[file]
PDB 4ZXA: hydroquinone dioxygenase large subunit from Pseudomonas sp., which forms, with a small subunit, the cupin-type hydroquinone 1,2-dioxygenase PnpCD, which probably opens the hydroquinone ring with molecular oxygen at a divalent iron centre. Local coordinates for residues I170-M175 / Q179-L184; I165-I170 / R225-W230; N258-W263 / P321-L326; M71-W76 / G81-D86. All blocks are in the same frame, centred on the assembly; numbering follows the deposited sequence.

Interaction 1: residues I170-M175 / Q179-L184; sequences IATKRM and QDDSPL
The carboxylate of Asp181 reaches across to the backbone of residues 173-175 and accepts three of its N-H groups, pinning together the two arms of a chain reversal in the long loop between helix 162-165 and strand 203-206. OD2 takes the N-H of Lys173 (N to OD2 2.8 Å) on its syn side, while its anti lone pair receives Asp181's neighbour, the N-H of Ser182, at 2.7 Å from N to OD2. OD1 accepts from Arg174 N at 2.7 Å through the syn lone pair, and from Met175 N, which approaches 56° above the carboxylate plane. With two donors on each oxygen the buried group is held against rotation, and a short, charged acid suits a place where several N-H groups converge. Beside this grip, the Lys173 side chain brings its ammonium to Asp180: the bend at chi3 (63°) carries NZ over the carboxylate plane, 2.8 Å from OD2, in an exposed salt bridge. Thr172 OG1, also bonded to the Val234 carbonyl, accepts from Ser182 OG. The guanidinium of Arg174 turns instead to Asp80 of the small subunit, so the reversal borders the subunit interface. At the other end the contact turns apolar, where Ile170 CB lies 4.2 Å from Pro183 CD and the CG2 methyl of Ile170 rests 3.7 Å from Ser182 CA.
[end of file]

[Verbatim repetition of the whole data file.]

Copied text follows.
PDB 4ZXA: hydroquinone dioxygenase large subunit from Pseudomonas sp., which forms, with a small subunit, the cupin-type hydroquinone 1,2-dioxygenase PnpCD, which probably opens the hydroquinone ring with molecular oxygen at a divalent iron centre. Local coordinates for residues I170-M175 / Q179-L184; I165-I170 / R225-W230; N258-W263 / P321-L326; M71-W76 / G81-D86. All blocks are in the same frame, centred on the assembly; numbering follows the deposited sequence.

Interaction 1: residues I170-M175 / Q179-L184; sequences IATKRM and QDDSPL
The carboxylate of Asp181 reaches across to the backbone of residues 173-175 and accepts three of its N-H groups, pinning together the two arms of a chain reversal in the long loop between helix 162-165 and strand 203-206. OD2 takes the N-H of Lys173 (N to OD2 2.8 Å) on its syn side, while its anti lone pair receives Asp181's neighbour, the N-H of Ser182, at 2.7 Å from N to OD2. OD1 accepts from Arg174 N at 2.7 Å through the syn lone pair, and from Met175 N, which approaches 56° above the carboxylate plane. With two donors on each oxygen the buried group is held against rotation, and a short, charged acid suits a place where several N-H groups converge. Beside this grip, the Lys173 side chain brings its ammonium to Asp180: the bend at chi3 (63°) carries NZ over the carboxylate plane, 2.8 Å from OD2, in an exposed salt bridge. Thr172 OG1, also bonded to the Val234 carbonyl, accepts from Ser182 OG. The guanidinium of Arg174 turns instead to Asp80 of the small subunit, so the reversal borders the subunit interface. At the other end the contact turns apolar, where Ile170 CB lies 4.2 Å from Pro183 CD and the CG2 methyl of Ile170 rests 3.7 Å from Ser182 CA.